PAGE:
In today's Wall Street Journal letters section, someone named Anthony Mirabile of Philadelphia wrote an amusing rant of his own, commenting on a recent article about "the subtle joys of communing with books". To wit:
Sven Birkert's poignant prose evokes the subtle joys of communing with books in the company of fellow book lovers ("Bye-bye Bookstores," op-ed, Aug. 6). No less a public figure than Sir Winston Churchill took comfort in the midst of books when he urged, "If you cannot read them, any rate...fondle them. Peer into them...let them fall open where they will...Set them back on the shelf with your own hands...If they cannot be your friends, let them at any rate by your acquaintances." A bookstore browser expects freedom and, despite the public setting, some basic privacy. No Big Broher scrutinizes choices for thought crime, wheile the browser peruses this title or turns away from that. And the browser assumes that the books, unlike their digital substitutes, cannot be edited as they wait to be browsed.Reaching for a book is a symbolic and literal grasp at freedom, untethered to the whim of some cyber-gate-keeper. It is bearing arms oneself versus surrendering their use to an impersonal authority. It is driving one's own car where the spirit leads, regardless of where and how the elites think you should go. It is the gesture of a citizen, versus that of a slave. It is opening one's mind to the wide field of ideas and information without the risk that one's mind will be shut off at the flick of a switch.I'm bitterly clinging to my books.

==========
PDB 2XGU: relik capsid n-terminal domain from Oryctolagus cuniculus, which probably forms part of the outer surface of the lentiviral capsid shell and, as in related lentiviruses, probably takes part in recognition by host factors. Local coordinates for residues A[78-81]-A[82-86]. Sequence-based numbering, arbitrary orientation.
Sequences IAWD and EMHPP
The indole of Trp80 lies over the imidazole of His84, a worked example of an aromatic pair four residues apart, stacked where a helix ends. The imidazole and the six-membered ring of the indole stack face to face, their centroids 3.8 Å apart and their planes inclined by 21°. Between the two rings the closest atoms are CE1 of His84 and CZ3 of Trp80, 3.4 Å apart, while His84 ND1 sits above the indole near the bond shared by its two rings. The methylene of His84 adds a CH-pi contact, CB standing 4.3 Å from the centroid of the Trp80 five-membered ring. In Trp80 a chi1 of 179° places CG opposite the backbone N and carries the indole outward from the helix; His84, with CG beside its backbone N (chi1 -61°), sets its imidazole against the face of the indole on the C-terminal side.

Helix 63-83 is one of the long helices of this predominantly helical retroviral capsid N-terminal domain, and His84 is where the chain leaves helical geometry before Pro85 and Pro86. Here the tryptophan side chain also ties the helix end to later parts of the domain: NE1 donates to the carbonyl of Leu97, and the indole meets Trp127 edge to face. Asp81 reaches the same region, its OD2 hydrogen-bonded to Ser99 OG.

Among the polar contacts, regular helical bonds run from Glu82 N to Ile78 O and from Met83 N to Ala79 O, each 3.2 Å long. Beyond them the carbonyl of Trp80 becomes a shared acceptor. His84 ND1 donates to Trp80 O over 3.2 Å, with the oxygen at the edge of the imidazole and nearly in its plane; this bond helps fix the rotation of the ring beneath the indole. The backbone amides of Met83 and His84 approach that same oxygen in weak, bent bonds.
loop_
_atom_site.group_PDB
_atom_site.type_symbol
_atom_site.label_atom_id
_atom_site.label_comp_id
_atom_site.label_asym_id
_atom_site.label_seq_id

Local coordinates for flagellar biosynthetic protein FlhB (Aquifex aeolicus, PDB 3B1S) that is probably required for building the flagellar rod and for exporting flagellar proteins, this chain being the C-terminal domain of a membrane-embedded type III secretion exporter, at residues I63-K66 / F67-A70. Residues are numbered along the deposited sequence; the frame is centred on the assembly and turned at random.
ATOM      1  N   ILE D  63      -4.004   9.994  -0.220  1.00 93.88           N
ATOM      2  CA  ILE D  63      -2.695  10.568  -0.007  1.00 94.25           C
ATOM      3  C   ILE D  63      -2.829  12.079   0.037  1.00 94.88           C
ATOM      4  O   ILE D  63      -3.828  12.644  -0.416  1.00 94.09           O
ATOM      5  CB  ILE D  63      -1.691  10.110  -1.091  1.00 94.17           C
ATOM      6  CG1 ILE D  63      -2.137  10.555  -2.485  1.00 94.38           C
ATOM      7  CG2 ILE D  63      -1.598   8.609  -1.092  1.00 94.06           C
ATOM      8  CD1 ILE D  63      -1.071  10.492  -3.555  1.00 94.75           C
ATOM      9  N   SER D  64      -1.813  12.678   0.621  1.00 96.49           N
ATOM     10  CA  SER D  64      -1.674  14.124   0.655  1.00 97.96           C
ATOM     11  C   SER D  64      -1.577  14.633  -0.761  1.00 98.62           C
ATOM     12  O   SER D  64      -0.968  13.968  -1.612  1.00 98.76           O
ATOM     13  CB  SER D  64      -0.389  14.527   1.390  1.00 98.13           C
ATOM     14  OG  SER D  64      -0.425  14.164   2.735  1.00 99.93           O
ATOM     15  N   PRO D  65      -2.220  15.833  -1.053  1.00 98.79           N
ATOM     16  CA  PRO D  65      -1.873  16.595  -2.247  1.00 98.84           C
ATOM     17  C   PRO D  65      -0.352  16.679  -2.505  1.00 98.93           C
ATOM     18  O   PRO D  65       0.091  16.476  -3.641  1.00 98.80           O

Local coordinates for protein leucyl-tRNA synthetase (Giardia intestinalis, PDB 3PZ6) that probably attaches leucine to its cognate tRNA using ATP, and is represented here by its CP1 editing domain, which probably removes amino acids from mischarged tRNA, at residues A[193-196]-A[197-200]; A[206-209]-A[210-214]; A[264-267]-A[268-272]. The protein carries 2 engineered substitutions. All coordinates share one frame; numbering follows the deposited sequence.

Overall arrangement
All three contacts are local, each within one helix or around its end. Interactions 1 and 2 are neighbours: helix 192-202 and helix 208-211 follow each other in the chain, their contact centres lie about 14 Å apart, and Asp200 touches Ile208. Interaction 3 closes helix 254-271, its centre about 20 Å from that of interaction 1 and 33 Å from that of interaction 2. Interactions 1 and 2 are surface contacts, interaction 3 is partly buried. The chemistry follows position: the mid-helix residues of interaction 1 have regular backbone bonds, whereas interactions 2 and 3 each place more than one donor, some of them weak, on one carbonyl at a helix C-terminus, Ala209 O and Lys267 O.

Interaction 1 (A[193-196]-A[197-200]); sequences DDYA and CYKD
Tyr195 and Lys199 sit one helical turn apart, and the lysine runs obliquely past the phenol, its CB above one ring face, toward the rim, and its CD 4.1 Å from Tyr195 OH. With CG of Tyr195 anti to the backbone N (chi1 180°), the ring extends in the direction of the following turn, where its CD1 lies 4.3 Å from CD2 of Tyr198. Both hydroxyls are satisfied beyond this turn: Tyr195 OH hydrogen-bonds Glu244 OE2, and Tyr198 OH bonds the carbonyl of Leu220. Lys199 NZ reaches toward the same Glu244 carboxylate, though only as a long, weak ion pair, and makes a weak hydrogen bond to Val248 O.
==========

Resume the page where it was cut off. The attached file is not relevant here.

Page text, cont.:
I like that last. The editors titled the letter in part, "A PANEGYRIC ". That's fancy talk for "a letter to the editor. The word, however, seems like it ought to mean something like....
The--completely unrehearsed--Gee Library